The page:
NEW YORK, NY—The Armenian Relief Society (ARS) “Mayr” Chapter of New York welcomed guests to its annual Mother of the Year celebration on Sunday, October 2nd at St. Illuminator’s Armenian Cathedral. This year’s luncheon honored Anais Tcholakian for over 50 years of service to the ARS.
Among the guests were ARS members, Rev. Fr. Mesrob Lakissian of St. Illuminator’s Cathedral, Yeretsgin Ojeen Lakissian, Board of Trustees members, ARS Eastern Region vice chair Talin Daghlian and chair of the UN Commission on the Status of Women Houry Geudelekian, Tcholakian’s daughter.
In her opening remarks in Armenian, ARS “Mayr” Chapter chair Maria Ebrimian welcomed all to a momentous occasion. She was followed by vice chair Talene Nigdelian, who poignantly explained the role of the mother figure and Tcholakian’s impact on the ARS. Soloist Anahit Zakaryan graced the room with her enchanting voice, singing the Armenian, American and ARS anthems. After a moment of silence for Armenia’s fallen heroes and a blessing by Rev. Fr. Lakissian, it was time to enjoy the delicious Armenian food catered by Krichian’s Grill and Bistro. Entertainment was provided by DJ Shant.
Daghlian opened the second half of the program with a touching message, and Zakaryan delighted the audience with another performance. Then, Ebrimian was joined by Mina Hovsepian to read Tcholakian’s biography before presenting her with the honorary ARS “Mother of the Year” award.
Geudelekian and her son Tavit each spoke eloquently about their mother and grandmother, respectively. Rev. Fr. Lakissian expressed his gratitude toward Tcholakian, thanking her for her years of service in many different community organizations, including the ARS, Hamazkayin, St. Illuminator’s Saturday School and St. Illuminator’s Cathedral. He described Tcholakian as a loving mother, a patriot and a hardworking and loyal ARS member.
At the end of the program, Tcholakian thanked everyone for the gathering, especially Der Mesrob for accepting the ARS with open arms and also Yeretsgin Ojeen for decorating the church hall for the luncheon with beautiful balloons and handmade centerpieces. She also thanked Yervant Kasparian for his unrelenting help and the ARS “Mayr” Chapter Executive Committee and subcommittee for putting together such a joyous event.
The afternoon ended with a raffle drawing with unique gifts and cake.
The following formal remarks were delivered by Tavit Geudelekian for his grandmother Anais Tcholakian.
Where is Armenia?
If we consult a map, we find it bordered by friend and foe. Ringed round by history, politics and survival. But this picture seems incomplete. We peer to the west and see Mount Ararat staring back at us from within Turkish borders. We look to the east as the ongoing tragedy of conflict rages in Artsakh. To the north, our mixed history with the Soviet Union, to the south the vast influence of the Middle East which seems to blend with our culture in subtle ways.
It seems a map does not provide the most accurate answer to my question. So where is Armenia? Let’s ask a great Armenian-American writer.
There is an often-misquoted passage from William Saroyan that might help us. It goes, “For when two Armenians meet anywhere in the world, see if they will not create a New Armenia.”
As a first-generation American, I understand the importance of nationalism within this quote. It’s the glue that seems to hold us together at the seams. When all else fails, when we forget our dance, forget our family’s secret to creating the perfect manteh or ghapama, we can fall back on the imagined ideal of our nation-state, and somehow magically, the act of two Armenians sitting and chatting over sourj should create a new Armenia on that very spot.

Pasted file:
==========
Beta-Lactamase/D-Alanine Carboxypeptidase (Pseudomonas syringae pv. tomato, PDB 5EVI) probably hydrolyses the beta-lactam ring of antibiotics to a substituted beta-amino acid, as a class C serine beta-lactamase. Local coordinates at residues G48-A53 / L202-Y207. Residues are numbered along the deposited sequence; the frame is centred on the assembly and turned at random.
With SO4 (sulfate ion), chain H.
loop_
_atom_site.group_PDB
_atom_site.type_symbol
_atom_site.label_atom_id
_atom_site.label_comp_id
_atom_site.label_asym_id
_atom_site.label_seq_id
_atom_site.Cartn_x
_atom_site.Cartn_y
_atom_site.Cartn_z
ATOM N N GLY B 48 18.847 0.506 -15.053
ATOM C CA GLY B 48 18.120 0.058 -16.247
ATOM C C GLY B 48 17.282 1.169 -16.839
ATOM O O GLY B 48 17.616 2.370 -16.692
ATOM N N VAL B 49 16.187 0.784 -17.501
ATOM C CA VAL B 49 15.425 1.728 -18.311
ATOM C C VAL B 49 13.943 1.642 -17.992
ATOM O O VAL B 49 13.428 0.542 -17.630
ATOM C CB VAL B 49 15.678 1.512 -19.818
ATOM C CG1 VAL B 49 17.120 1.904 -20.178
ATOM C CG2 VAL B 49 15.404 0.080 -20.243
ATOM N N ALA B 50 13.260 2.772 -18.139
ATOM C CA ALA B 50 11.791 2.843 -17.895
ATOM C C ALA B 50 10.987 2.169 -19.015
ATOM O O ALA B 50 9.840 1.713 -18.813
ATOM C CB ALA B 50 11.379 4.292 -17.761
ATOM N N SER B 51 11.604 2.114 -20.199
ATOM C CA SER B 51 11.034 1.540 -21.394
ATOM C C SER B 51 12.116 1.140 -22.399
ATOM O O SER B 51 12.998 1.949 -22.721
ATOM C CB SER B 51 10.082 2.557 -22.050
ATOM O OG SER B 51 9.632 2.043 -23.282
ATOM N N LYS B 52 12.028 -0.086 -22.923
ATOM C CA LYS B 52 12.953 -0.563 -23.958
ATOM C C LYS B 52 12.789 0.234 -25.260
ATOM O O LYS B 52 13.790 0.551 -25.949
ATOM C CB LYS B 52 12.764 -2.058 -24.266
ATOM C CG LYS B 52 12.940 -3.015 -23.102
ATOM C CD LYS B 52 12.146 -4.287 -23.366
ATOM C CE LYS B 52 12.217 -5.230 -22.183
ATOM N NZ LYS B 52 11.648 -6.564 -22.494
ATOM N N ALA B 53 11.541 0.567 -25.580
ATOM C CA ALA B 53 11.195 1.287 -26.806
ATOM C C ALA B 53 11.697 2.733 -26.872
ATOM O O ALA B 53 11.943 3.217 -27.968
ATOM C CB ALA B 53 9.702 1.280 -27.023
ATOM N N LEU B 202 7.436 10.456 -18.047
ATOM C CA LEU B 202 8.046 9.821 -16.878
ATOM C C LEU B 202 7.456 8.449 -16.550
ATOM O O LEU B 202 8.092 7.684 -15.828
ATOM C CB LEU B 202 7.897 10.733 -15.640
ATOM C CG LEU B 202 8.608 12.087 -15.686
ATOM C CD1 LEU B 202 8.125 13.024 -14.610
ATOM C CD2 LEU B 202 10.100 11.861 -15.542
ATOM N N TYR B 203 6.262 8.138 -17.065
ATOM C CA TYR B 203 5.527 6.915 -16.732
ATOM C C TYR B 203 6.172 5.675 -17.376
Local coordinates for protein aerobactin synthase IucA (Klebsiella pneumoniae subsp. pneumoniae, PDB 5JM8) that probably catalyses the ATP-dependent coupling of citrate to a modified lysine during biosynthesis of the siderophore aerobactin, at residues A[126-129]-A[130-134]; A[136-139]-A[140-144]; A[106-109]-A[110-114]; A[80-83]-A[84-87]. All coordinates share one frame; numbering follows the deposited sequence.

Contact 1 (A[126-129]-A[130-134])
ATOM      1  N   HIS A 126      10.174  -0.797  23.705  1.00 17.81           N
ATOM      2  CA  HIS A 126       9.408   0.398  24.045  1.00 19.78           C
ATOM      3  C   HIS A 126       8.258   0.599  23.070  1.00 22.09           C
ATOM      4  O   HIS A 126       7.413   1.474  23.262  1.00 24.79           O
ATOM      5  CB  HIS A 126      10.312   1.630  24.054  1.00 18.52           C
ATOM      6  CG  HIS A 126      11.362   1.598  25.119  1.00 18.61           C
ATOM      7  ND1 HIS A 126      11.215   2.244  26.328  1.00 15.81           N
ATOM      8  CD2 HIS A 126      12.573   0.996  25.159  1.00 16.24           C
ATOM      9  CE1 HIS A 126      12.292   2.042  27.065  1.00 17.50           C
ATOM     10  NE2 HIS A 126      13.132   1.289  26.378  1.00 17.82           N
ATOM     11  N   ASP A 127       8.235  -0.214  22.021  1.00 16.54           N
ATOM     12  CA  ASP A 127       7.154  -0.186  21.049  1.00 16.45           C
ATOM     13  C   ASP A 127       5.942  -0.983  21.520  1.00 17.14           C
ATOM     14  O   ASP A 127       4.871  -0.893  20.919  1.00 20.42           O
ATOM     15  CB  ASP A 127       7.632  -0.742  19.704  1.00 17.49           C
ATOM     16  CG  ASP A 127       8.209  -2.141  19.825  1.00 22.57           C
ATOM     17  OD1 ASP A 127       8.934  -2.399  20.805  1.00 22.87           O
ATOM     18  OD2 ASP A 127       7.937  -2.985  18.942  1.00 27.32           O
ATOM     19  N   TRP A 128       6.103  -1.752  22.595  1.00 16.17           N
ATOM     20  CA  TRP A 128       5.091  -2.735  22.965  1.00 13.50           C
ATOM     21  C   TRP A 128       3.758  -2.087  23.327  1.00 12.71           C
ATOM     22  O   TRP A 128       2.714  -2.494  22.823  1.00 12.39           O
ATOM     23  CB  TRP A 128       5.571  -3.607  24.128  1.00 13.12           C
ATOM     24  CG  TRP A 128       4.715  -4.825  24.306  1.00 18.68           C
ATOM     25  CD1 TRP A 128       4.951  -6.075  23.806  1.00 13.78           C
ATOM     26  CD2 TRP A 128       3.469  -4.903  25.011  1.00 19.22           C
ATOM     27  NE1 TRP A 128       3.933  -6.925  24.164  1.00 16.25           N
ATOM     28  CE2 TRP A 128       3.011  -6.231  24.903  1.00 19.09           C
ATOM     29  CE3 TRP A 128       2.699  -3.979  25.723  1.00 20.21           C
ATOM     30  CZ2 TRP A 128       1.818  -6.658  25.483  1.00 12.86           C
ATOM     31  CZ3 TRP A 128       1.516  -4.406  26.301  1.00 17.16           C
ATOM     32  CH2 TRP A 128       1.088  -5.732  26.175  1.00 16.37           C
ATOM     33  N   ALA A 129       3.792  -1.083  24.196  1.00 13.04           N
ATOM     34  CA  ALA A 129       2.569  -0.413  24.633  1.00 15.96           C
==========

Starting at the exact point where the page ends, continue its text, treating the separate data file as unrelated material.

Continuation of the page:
While I understand the sentimentality that’s also at work in that quote, I know that the political, linguistic and traditional differences between Eastern and Western Armenians create a deep set of challenges to Saroyan’s idea. I don’t think it’s enough for two Armenians to simply exist together in order for us to find Armenia.
So where is Armenia?
I can’t speak for everyone in this room, but I can tell you where my Armenia is found.
My Armenia is found preparing chikufte in a high-walled kitchen in Sunnyside, Queens. The window is open, allowing the smell of frying potatoes and cigarette smoke to mix with hot summer pavement.
My Armenia is found in a seemingly infinite collection of proverbs that guided my young mind toward the foundations of ethics and morality. “Not even a snake would bite the person who is drinking from the river.”
My Armenia is found here in the basement of St. Illuminators, struggling to pencil the familiar shapes of our alphabet onto paper, under the watchful eye of my Sunday school teacher, and my memie Anais.
My Armenia is found every Christmas. Not the December travesty with the white-bearded home-invader. My Armenia is found in the Christmas in January, with too many of us crowded into a too-small apartment, retelling stories of our family’s journey that seem to shift in details with each retelling.
My Armenia is found in a woman who is an actress, a dancer, a singer and a comedian, even though she says she doesn’t like comedy.
My Armenia is found working tirelessly for this church and its congregants. A church that serves as her second home in the world, not just in this city.
My Armenia is found on cruise ships and sitting at slot machines. My Armenia is on a first-name basis with every employee at the CVS on 41st street and Queens Boulevard.
My Armenia has given so much of her time and her energy to promote and enable the platform of the ARS, bringing its rich historical work to multiple generations of the Armenian Diaspora.
My Armenia is found in my grandmother, my memie, Anais.